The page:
Rauschenberg & Black and White
When introduced to the Rauschenberg project and the opportunity to organize a body of work based on one theme, I looked at my own personal artwork to find inspiration. Value structure and the application of the principles and elements of design are an imperative aspect to the work I create and are frequently my greatest downfall. Too often have I created illustrations, designs, and prints that had strong concept, subject matter, and technical execution but were unsuccessful because they were flawed in value structure or failed to meet the key facets of the principles and/or elements of design. I decided I would use the Rauschenberg project as not only a tool to view and become familiar with many different galleries, art, and artists, but to help forward my skills as an artist by observing and studying works in a formal sense.
Using the Japanese concept of nōtan, the use of light and dark and how they are placed next to each other in a composition, I based my theme around black and white photography and abstract painting. My idea is centralized around harmony, balance, and unity, three of the principles of design. When observing my selected works, the viewer would not just be looking at subject matter or the marks made, but how the composition looks as a cohesive whole. Why does the artist use that light? why is placement important? Why the use of texture? These are all questions the viewer would naturally be drawn to, and provoked to try and understand. I chose pieces that I found harmonious in the application of black, white, and grey, balanced in composition, and that were unified amongst the other images I had chosen. At the core of each of these images lies a sense of formalism and an equalizing feeling of emotion.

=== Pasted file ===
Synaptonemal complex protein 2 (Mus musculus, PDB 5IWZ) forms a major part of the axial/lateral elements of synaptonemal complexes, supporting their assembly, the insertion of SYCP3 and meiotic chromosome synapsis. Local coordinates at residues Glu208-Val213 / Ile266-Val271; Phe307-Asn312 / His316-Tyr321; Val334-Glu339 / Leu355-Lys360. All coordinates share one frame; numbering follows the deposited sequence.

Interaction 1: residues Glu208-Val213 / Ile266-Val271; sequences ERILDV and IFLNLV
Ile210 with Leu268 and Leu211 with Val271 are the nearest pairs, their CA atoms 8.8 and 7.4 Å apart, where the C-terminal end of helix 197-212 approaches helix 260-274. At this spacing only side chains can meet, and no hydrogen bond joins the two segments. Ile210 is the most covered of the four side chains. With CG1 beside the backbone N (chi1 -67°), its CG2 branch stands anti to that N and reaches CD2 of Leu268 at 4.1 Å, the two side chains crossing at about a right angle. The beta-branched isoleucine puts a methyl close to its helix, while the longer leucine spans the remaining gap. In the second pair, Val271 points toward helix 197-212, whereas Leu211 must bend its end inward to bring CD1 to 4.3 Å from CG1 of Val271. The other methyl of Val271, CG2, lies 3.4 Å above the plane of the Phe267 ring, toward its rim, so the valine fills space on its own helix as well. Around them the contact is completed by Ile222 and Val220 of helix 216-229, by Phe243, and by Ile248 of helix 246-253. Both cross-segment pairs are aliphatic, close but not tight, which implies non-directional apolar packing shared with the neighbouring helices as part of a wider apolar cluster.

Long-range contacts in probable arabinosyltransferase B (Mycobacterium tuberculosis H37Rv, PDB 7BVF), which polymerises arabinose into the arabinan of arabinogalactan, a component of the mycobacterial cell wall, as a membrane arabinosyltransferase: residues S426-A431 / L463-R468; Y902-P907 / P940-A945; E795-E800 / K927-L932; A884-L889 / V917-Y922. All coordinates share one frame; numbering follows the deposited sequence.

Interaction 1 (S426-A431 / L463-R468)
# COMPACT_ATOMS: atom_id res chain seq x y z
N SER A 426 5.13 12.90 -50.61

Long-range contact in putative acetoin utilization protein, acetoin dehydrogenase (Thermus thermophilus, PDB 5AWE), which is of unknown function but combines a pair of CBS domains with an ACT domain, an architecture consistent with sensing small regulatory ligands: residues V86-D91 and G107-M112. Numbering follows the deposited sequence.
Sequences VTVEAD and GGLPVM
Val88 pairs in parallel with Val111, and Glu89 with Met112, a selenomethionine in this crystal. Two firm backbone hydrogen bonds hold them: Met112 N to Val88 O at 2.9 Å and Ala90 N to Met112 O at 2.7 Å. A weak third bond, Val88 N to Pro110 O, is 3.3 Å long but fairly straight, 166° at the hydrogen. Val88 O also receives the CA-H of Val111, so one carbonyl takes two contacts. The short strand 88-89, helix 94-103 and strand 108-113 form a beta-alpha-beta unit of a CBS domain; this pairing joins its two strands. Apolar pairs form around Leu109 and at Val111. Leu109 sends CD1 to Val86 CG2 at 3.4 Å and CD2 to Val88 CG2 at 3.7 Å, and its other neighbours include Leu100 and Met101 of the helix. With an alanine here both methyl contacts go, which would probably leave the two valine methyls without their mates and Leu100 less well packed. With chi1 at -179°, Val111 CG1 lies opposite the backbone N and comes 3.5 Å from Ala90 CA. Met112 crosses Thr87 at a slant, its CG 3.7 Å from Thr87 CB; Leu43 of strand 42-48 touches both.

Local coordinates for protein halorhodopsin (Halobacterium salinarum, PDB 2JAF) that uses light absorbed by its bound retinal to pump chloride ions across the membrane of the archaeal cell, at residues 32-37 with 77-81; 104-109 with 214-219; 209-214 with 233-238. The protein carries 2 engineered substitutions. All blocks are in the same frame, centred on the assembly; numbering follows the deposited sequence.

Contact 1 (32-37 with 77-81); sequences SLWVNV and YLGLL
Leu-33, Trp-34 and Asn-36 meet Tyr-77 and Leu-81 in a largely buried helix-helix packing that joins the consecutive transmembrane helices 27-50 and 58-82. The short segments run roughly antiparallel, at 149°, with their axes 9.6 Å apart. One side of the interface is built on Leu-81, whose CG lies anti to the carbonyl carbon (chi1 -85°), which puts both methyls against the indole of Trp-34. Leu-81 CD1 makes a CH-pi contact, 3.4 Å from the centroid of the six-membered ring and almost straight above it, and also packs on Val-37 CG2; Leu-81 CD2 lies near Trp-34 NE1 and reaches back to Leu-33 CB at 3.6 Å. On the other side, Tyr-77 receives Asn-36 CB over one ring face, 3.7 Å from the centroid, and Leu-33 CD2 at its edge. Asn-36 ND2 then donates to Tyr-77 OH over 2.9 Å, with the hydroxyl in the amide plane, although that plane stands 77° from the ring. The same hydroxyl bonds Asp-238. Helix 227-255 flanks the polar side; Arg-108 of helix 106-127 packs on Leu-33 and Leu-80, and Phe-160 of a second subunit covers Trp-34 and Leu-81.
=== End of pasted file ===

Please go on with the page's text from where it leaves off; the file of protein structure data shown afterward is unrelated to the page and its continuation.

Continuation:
Finally, my theme to explore black, white, and grey and how they apply to all principles and elements of a composition is strongly tied to seeking out only photography and abstract painting. I discovered through my research and prior knowledge and experiences that finding the balance and harmony in your composition when taking a black and white photograph is essential to having a successful image under a formal critique. Photographers take on the challenge of applying a deep understanding of the rudiments of form, space, and value when choosing the image they wish to shoot. In the same vein as that idea are abstract painters who have chosen to create a black and white composition. Because color and the emotions we gain from them are no longer available to artist or the audience, the painter is forced to rely on the elements and principles of design to provoke the feeling from the work. Both of these mediums are a key aspect to my curation.